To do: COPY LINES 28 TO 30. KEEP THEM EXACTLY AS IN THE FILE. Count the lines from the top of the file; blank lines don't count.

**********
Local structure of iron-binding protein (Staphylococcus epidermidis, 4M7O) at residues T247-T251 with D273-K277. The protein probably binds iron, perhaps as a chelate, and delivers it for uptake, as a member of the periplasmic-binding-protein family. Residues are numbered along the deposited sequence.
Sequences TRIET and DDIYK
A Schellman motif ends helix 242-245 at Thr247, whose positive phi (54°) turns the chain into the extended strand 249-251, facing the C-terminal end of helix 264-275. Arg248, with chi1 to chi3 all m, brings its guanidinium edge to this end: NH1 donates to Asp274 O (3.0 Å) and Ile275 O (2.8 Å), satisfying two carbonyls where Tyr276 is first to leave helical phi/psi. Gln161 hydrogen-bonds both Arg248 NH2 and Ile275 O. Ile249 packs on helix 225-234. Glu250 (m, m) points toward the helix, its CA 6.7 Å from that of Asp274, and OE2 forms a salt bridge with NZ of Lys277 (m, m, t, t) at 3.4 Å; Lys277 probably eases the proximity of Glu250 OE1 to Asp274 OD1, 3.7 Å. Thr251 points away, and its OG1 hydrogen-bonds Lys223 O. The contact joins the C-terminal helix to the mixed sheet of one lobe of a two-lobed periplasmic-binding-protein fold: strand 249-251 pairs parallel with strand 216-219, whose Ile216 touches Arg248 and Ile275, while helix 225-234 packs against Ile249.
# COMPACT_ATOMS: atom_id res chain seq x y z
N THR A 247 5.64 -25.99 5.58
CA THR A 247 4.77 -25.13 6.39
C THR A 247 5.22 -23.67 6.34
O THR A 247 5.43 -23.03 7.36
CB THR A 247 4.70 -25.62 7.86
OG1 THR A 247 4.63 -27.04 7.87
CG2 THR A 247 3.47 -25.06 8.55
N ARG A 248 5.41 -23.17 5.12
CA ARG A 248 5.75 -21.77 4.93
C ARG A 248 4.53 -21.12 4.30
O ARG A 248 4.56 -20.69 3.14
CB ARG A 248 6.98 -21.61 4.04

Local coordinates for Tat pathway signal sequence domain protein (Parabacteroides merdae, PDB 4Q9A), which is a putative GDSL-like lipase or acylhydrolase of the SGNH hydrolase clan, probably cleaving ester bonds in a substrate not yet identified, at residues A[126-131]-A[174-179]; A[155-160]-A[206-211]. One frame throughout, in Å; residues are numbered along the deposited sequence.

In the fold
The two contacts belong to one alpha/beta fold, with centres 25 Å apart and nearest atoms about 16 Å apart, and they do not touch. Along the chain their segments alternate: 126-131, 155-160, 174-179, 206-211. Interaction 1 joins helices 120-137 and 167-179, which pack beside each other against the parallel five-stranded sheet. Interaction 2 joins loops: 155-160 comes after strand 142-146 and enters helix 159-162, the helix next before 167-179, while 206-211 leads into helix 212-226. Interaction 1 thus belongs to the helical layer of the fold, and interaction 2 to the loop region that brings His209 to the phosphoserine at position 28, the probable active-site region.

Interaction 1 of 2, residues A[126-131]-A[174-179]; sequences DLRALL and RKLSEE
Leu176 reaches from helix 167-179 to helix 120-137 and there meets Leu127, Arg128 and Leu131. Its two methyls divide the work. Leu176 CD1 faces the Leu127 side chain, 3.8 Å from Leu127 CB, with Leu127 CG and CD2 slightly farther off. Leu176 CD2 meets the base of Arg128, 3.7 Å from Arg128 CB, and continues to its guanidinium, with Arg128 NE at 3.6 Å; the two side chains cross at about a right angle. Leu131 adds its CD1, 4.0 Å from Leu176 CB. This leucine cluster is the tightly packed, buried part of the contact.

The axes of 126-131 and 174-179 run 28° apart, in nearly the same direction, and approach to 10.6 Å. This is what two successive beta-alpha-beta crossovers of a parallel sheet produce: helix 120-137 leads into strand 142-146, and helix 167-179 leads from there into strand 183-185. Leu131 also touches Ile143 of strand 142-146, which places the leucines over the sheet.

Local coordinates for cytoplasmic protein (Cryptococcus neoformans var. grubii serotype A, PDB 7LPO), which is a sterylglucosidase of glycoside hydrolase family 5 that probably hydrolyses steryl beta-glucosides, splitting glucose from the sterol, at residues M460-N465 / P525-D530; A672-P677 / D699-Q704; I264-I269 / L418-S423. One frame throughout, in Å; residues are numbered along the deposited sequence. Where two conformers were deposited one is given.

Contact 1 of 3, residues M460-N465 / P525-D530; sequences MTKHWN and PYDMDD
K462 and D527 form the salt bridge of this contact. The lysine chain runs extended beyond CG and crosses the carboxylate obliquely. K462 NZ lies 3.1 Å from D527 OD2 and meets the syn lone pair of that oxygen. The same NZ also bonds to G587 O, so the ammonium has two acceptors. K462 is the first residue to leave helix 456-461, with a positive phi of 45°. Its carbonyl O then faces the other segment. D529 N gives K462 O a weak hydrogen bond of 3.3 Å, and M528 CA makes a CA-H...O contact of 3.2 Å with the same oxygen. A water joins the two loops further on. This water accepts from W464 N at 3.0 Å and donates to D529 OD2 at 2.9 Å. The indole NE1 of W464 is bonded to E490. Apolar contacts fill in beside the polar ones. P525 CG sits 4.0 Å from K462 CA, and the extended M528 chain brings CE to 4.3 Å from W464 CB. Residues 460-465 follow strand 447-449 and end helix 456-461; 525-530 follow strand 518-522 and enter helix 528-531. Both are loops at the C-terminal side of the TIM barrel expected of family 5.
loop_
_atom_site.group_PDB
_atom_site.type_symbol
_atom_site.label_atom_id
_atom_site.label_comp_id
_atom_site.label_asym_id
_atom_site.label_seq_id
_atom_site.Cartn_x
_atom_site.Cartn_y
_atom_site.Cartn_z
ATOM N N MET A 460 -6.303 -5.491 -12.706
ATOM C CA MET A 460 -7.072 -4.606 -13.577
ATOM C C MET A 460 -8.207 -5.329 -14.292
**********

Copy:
_atom_site.type_symbol
_atom_site.label_atom_id
_atom_site.label_comp_id